[CloudRAID] 2. Basics (Continuation)
This post is a continuation of the blog series about the student research paper CloudRAID.
2.3. Background on RAID Technology
In order to provide data-safety on a common server a RAID can be used. First introduced in 1988 under the title Redundant Arrays of Inexpensive Disks [DK88], the usage of hard drives in an array collection is state of the art nowadays. The paper by Petterson, Gibson and Katz introduces the RAID levels 1 to 5 as follows.
RAID Level 1 provides a high data-safety with a complete fall-back to a secondary device. This “mirroring” has a space efficiency of 50% of the total disk capacity [DK88] (ch. 7, p. 112) for two disks. In general the space efficiency is at 1/n. The fault tolerance is n-1 since all disks contain the same data and all but the last can fail without any data-loss.
RAID Level 2 defines a bit-level striping with an Error Correction Code (ECC) for recovery [DK88] (ch. 8, p. 112) that uses the Hamming Code [Wik12a] which is stored on multiple check disks. Nowadays RAID systems of level 2 are not used any more. They are too prohibitive and do not provide more fault tolerance than RAID level 3, 4 or even 5. RAID level 2 can recover from one drive failure and has a space efficiency of [Wik12b]:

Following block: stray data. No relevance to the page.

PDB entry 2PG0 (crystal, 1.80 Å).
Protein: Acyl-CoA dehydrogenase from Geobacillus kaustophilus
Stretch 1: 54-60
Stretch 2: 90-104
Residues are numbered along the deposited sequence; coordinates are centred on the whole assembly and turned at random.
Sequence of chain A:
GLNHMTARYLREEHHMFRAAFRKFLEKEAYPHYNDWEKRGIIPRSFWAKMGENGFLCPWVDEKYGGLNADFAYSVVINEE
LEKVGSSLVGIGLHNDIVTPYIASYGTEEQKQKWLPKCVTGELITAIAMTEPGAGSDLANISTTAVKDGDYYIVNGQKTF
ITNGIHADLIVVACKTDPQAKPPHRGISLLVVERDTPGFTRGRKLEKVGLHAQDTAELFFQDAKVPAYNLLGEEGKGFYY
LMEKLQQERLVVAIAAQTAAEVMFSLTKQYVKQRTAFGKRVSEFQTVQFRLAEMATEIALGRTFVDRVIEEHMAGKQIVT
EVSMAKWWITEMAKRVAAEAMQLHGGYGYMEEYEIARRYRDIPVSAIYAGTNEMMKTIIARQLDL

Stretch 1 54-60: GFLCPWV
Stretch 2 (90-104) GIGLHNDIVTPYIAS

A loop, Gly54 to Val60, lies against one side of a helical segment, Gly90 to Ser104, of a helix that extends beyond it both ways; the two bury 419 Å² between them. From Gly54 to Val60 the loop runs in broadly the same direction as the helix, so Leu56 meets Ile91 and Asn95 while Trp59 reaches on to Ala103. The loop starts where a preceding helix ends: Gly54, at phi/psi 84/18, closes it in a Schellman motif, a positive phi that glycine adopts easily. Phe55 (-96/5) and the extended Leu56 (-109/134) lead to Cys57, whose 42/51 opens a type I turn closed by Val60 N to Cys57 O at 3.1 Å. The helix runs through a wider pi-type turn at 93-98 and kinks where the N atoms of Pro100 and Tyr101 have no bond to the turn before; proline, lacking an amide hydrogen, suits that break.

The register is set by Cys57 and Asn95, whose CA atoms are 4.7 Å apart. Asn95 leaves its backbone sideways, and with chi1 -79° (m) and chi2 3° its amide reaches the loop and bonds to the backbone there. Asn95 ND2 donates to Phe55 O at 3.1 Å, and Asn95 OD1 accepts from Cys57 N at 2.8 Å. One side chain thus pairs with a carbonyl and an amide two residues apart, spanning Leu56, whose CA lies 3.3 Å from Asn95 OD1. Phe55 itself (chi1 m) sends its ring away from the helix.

RAID Level 3 provides byte-level striping with a single parity per byte [DK88] (ch. 9, pp. 112f). Taking at least three disks, two for content and one dedicated for the parity, RAID level 3 provides a space efficiency of 1 - 1/n and a fault tolerance of one broken disk [Wik12b]. These statistics for minimum number of disks, space efficiency and fault tolerance are the same for RAID level 4 and 5.
RAID Level 4, similar to level 2 and level 3, uses striping to spread the data over multiple disks. But RAID level 4 splits the data block-wise and not bit- or byte-wise [DK88] (ch. 10, pp. 113f). This improves Input / Output (I/O) performance, but can result in a bottleneck, since the parity is stored on a single device.
RAID Level 5 introduces a distribution of the check disk in order to resolve the bottleneck that exists in RAID level 4. This does not change any minimum requirements or fault tolerance, but increases the I/O [DK88] (ch. 11, p. 114), [Wik12b] and therefore is one of the most used RAID levels nowadays.
2.4. Encryption Standards and Hash Algorithms
In modern computer science cryptography is an important topic while planning and designing software. It is mostly used when data is transferred over an insecure channel or is stored at a place that cannot be guaranteed to protect sensitive or confidential data. Encryption algorithms like the Advanced Encryption Standard (AES) and RC4 (also known as ARC4) are widely used and provide strong encryption. The former algorithm is a block cipher which means that a certain number of bytes is encrypted simultaneously with the given key. In contrast, the RC4 algorithm is a stream cipher, meaning that each byte is encrypted on its own with respect to the previously encrypted bytes and the secure key.